Church of the Nativity reaches its 50 year landmark
CHARLESTON — The Church of the Nativity celebrated its 50th anniversary April 5 with cake and light refreshments in the parish hall.
Father S. Thomas Kingsley, administrator, said they hope to have a more elaborate celebration in the fall with Bishop Robert E. Guglielmone, but for now they decided to keep it simple since the anniversary fell on Palm Sunday.
Nativity was founded in 1959 by Bishop Paul J. Hallinan, who decreed that Blessed Sacrament parish be divided “in order to provide more adequately for the spiritual welfare of its members.”
Father Theodore T. Cilwick was the first pastor assigned to the church, which had about 1,400 members in the beginning. It was dedicated by Bishop Hallinan on April 10, 1959, and Father Cilwick celebrated the first Mass that same day.
Some of the original parishioners said they remember how Father Cilwick would cut the grass around the church himself, and his living quarters were actually part of the school, which was built in 1960.
The priest is 93 now and resides at the St. Joseph’s Residence for Retired Priests. Father Kingsley said Father Cilwick’s long-term memory is still sharp and they looked forward to hearing his stories at the anniversary bash.
As part of the festivities, a montage of photos was displayed. Father Kingsley said he enjoyed seeing what members of the church looked like over the years.
Another photo that promoted warm memories is of Msgr. Robert J. Kelly holding an umbrella over Mother Teresa. It was taken in 1982, when Blessed Teresa of Calcutta visited Charleston and spoke in the rain to a crowd of 9,000 people at Johnson-Hagood Stadium.
It was during Msgr. Kelly’s tenure that construction of the current church began. For Nativity, this was a landmark event.
Jim Hayes, who has been a member since 1966, was on the church building committee, and he recalled how eager everyone was to start.
As their self-imposed deadline approached, funds were still short by about $35,000. Rather than delay construction, Hayes said a number of people signed up for a line of credit that could be used should the funding not come through.
“It just shows you how anxious the parishioners here were to have a church,” he said.
Construction started in 1985, and Terry Harris, who has served as church secretary for 30 years, joked that the entire staff was almost deafened by the concussive sound of the pile driver pounding pilings into the ground.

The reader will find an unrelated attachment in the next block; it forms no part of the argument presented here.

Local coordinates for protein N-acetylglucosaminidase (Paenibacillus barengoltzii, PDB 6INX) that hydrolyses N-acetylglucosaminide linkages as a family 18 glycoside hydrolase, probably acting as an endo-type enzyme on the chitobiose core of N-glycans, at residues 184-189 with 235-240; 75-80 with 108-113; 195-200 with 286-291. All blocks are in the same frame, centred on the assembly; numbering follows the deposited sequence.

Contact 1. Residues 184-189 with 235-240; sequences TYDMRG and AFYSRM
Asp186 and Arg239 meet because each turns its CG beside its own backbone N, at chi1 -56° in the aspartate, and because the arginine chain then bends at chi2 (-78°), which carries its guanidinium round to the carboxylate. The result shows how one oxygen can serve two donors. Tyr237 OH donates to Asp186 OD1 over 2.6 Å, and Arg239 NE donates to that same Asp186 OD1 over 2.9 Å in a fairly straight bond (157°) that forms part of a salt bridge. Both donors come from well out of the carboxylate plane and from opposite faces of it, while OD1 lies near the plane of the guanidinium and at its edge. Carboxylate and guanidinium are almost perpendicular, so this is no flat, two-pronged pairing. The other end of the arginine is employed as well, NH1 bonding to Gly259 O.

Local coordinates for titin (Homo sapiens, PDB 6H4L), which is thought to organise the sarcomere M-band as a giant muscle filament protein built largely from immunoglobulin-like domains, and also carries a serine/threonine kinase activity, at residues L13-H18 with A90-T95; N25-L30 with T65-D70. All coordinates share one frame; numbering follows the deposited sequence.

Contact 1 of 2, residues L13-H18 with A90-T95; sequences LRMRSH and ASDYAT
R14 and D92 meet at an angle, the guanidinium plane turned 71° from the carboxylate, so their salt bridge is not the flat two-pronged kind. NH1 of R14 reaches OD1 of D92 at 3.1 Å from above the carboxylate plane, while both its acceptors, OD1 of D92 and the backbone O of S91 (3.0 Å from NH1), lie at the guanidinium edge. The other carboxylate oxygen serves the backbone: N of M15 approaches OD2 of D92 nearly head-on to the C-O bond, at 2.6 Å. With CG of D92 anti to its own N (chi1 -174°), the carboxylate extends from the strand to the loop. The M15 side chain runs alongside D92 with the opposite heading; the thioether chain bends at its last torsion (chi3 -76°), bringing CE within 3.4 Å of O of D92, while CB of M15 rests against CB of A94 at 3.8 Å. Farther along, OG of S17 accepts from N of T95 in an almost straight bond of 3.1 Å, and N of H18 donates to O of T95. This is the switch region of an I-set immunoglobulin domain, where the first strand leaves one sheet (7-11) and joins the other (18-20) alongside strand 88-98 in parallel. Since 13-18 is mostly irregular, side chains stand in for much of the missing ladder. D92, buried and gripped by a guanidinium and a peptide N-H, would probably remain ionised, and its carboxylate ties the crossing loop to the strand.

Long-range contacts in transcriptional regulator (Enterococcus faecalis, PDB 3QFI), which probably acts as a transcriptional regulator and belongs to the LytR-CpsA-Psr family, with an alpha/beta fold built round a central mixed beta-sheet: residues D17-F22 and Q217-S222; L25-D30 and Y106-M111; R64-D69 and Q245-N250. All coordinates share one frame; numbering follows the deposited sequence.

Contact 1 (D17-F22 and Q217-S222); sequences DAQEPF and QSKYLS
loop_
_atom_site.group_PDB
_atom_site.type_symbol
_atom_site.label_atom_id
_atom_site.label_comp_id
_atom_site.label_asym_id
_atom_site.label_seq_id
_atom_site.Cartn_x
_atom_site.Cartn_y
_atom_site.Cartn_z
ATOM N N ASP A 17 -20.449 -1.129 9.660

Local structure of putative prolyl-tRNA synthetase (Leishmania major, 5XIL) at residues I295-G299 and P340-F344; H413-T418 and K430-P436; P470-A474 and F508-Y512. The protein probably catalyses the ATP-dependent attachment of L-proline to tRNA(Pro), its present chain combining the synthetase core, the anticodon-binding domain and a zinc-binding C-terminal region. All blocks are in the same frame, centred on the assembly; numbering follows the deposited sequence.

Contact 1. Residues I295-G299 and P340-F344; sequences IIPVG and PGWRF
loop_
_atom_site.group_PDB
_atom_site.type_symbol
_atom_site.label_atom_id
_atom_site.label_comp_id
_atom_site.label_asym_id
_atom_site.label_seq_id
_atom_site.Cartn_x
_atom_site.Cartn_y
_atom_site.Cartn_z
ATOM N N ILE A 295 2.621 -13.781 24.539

“It was like mini earthquakes all day,” she said.
Less than four years after the church was finished, with Father Joseph G. Maher as pastor, Hurricane Hugo ripped off the copper cupola and caused $150,000 in damage.
Hayes said people joined together to clean the storm debris and mop up the water damage with Father Maher.
Many parishioners recalled how strong their community outreach was following the devastation of Hurricane Hugo in 1989. Harris said piles of lumber, roofing supplies and nails were stacked at the church as volunteers helped those in need.
“It was just exciting and wonderful and you felt like you were doing something to help and it kept us busy and helped get us all through it,” she said.
Nativity has seen its share of wonderful and strange events in its 50 years.
Harris described the time that the Ladies Guild was cleaning up after a bake sale and discovered a newborn baby in a box on the back steps of the rectory. She said they called the Department of Social Services and many people expressed an interest in adopting him.
“I think about that all the time and I wonder what ever happened to that child,” Harris said.
The baby on the doorstep is a classic story, but church members also talk about Nativity’s involvement in social and crisis ministry.
Even though they are smaller now with about 650 households, which is the result of the growth of churches on Folly Beach and Johns Island, parishioners are still very involved in outreach.
Father Kingsley said every church has needs, and he could make a list of material things the parish could use, but said meeting the spiritual needs of the people is what it is all about, and having the ability to do so is all he truly wants.
On the 50th anniversary, Father Kingsley said, “This is a time to remember our roots and recommit ourselves to carrying on what people started 50 years ago.”